Georges Clairin
The Burning of the Tuileries

The Burning of the Tuileries
Georges Clairin ( 1843-1934)
The Burning of the Tuileries
1871
Oil on canvas
H. 48; W. 79 cm
© RMN-Grand Palais (Musée d'Orsay) / Hervé Lewandowski

L'incendie des Tuileries [The Burning of the Tuileries]


The Burning of the Tuileries is a spirited sketch recounting an episode of the Paris Commune. On 24 May 1871, as the government troops moved from Versailles into Paris, the decision was taken by the federal authorities to burn down those public monuments that were symbols of power. The Tuileries Palace, the Cour des Comptes (the building which stood on the site of today's Musée d'Orsay), the Ministry of Finance, the Hôtel de Ville, etc, were all set alight.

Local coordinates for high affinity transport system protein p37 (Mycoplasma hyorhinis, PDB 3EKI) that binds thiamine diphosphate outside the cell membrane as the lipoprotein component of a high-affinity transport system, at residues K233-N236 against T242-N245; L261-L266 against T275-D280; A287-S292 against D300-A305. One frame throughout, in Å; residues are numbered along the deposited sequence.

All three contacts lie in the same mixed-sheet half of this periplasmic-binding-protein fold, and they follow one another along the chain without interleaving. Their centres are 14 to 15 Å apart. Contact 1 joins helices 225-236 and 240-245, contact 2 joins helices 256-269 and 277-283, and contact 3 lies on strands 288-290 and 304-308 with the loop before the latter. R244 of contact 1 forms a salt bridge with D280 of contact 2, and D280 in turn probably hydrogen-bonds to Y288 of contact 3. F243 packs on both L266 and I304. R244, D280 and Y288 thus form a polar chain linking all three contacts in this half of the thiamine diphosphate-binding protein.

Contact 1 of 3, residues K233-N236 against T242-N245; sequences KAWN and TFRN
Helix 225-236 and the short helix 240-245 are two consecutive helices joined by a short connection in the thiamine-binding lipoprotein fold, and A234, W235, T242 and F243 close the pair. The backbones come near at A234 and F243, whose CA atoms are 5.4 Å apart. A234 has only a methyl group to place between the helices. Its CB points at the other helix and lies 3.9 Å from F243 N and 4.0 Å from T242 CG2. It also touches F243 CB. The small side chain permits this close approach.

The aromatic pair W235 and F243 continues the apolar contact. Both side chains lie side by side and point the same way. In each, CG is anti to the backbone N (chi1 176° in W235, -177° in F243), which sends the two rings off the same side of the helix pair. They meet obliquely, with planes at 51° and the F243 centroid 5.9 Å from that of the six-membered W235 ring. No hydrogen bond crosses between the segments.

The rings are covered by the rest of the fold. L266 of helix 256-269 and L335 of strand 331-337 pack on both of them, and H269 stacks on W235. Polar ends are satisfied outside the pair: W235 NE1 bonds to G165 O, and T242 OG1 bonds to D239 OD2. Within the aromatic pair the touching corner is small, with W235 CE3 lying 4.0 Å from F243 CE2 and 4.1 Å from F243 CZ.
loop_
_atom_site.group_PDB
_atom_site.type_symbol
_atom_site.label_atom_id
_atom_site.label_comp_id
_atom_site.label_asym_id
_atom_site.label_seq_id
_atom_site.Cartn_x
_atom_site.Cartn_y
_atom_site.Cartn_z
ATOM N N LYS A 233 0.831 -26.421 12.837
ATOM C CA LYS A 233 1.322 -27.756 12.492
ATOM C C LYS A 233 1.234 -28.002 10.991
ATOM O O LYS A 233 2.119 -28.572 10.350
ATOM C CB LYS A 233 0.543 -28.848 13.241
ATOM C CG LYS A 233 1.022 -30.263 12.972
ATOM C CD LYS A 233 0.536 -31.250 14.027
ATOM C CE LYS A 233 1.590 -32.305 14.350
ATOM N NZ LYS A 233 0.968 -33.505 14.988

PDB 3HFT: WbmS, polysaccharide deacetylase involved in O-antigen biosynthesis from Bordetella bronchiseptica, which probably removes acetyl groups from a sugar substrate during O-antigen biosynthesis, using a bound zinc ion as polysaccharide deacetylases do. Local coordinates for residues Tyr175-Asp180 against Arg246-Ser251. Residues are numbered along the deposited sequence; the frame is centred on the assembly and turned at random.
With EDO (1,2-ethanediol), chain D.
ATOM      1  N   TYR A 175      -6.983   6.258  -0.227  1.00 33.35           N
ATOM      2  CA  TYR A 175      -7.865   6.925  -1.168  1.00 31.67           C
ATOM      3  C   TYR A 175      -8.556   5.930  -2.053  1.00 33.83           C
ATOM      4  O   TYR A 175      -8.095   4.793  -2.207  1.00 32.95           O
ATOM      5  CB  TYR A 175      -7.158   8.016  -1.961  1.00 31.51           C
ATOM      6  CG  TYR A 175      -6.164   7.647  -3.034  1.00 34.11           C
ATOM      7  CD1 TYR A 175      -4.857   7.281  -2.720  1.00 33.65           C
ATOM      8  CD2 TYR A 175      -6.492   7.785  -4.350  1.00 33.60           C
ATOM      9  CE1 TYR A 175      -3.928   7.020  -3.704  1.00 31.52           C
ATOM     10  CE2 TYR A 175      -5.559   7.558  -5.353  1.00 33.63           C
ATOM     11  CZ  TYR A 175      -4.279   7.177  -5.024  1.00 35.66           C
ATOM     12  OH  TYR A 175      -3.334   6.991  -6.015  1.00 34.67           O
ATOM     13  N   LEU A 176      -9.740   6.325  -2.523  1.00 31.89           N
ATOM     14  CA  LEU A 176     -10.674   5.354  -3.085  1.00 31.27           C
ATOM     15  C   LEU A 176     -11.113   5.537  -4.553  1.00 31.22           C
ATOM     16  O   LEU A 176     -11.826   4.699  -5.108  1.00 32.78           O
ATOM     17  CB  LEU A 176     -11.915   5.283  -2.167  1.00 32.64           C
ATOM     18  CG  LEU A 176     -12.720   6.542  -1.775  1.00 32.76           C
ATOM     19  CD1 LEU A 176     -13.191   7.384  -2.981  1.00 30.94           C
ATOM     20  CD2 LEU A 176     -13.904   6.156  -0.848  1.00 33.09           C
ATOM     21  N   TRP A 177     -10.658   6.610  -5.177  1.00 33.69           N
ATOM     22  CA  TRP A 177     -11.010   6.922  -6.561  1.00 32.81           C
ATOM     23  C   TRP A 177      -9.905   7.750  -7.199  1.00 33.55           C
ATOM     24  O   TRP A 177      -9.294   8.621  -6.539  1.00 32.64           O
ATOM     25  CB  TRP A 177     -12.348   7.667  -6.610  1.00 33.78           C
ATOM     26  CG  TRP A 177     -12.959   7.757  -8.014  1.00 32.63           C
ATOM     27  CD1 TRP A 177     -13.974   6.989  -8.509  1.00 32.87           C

Clairin chose to place the viewpoint for his painting on the Île de la Cité, on the banks of the Seine, at the corner where the Conciergerie stands. At the top on the left, you can see the colours of the monumental clock, still there today. In the distance, on the opposite bank, the dark shape of the burning Tuileries stands out. Thick black smoke rises up into the skies above Paris.
In the foreground, amidst the dead and wounded, a woman, evoking Delacroix's Liberty, waves a red flag towards the palace ravaged by flames. She appears to be contemplating the ruins of the Monarchy and the Empire. Here, Clairin is presenting a symbolic image of the violence and suffering of this episode in the history of Paris.




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